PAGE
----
BlackBerry wants to mandate app developers to make apps for its platform

CEO John Chen wants net neutrality to be mandated at the content and application layer

BlackBerry CEO John Chen wants net neutrality to extend to content and applications, so that developers of apps for Android and iOS will be mandated to develop on the BlackBerry platform as well.

Not all content and app providers have embraced openness and neutrality, Chen wrote in a blog post that the company said was adapted from a letter sent to U.S. lawmakers on Wednesday. Policymakers must demand openness not just at the traffic and transport layer, but also at the content and applications layer, he added.

"Unlike BlackBerry, which allows iPhone users to download and use our BBM [BlackBerry Messenger] service, Apple does not allow BlackBerry or Android users to download Apple's iMessage messaging service," Chen said. He also took a shot at streaming service Netflix for refusing to make its streaming movie service available to BlackBerry customers.

"Many other applications providers similarly offer service only to iPhone and Android users," said Chen, who added that as a result a "two-tiered wireless broadband ecosystem" had been created where Android and iPhone users have more access to content and applications than users of mobile devices running other operating systems.

"Therefore, neutrality must be mandated at the application and content layer if we truly want a free, open and non-discriminatory internet," said Chen, who added that all applications and content providers must be prohibited from discriminating based on the customer's mobile operating system.

The BlackBerry OS accounted for less than 1 percent of the global smartphone market in the third quarter of 2014, according to research firm IDC. Android had 84.4 percent while iOS had 11.7 percent and Windows Phone had 2.9 percent.

On the issue of carrier neutrality, Chen favored using current rules to keep the Internet neutral rather than reclassifying broadband under Title II as common carrier under the Communications Act. Title II of the Act already defines telephone companies as common carriers, and requires them to deliver service at "just and reasonable" rates and interconnect with each other.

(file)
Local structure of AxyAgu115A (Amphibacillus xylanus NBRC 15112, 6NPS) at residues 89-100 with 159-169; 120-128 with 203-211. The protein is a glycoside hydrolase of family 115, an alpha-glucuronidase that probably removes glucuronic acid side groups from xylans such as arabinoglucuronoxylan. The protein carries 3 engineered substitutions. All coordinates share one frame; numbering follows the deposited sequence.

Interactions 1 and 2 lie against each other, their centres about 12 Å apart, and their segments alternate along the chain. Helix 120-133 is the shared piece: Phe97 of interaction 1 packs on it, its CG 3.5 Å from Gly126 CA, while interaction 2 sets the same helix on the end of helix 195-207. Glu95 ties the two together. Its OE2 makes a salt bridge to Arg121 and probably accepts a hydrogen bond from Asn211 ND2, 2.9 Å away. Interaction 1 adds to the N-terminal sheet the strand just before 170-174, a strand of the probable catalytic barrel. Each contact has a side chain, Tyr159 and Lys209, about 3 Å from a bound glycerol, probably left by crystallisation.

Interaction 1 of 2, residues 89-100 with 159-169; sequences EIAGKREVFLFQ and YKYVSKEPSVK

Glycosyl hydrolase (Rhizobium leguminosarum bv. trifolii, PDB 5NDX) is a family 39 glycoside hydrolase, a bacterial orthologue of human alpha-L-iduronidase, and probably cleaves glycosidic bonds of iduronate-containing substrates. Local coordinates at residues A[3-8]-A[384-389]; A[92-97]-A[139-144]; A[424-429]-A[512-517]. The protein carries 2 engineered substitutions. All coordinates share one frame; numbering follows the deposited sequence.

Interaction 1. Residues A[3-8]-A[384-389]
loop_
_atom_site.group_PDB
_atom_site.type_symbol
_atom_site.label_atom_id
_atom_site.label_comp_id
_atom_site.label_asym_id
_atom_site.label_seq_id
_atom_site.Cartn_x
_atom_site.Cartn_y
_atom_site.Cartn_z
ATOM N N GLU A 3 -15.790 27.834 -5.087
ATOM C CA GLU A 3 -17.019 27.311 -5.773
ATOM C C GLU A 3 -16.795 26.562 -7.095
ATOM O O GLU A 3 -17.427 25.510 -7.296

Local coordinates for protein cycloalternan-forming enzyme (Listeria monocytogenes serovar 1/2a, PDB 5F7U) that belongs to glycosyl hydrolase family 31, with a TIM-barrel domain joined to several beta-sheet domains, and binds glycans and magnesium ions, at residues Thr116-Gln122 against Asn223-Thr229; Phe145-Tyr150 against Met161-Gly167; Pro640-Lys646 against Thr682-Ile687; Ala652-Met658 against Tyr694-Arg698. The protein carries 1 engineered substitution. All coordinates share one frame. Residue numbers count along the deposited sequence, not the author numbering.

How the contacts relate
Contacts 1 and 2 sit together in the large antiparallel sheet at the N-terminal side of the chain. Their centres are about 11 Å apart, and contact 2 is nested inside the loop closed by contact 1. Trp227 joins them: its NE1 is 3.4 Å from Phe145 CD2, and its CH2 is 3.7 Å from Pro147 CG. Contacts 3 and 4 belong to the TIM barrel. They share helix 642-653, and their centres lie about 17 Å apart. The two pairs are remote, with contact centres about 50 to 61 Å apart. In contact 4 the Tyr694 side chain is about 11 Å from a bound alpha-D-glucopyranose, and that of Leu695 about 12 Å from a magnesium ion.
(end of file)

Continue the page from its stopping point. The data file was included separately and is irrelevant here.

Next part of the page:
"Given the unique nature of wireless networks, including the highly competitive wireless business in the United States and the bandwidth limitations inherent in spectrum-dependent transport, reclassifying broadband as a Title II service seems excessive to us," Chen said.

John Ribeiro covers outsourcing and general technology breaking news from India for The IDG News Service. Follow John on Twitter at @Johnribeiro. John's e-mail address is john_ribeiro@idg.com

Join the newsletter!

Or

Sign up to gain exclusive access to email subscriptions, event invitations, competitions, giveaways, and much more.

Membership is free, and your security and privacy remain protected. View our privacy policy before signing up.

Error: Please check your email address.

Tags mobileinternetBlackberry

Keep up with the latest tech news, reviews and previews by subscribing to the Good Gear Guide newsletter.

John Ribeiro

IDG News Service
Show Comments

Most Popular Reviews

Latest Articles

Resources

PCW Evaluation Team

Cate Bacon

Aruba Instant On AP11D

The strength of the Aruba Instant On AP11D is that the design and feature set support the modern, flexible, and mobile way of working.

Dr Prabigya Shiwakoti

Aruba Instant On AP11D

Aruba backs the AP11D up with a two-year warranty and 24/7 phone support.

Tom Pope

Dynabook Portégé X30L-G

Ultimately this laptop has achieved everything I would hope for in a laptop for work, while fitting that into a form factor and weight that is remarkable.

Tom Sellers

MSI P65

This smart laptop was enjoyable to use and great to work on – creating content was super simple.

Lolita Wang

MSI GT76

It really doesn’t get more “gaming laptop” than this.

Featured Content

Don’t have an account? Sign up here

Don't have an account? Sign up now

Forgot password?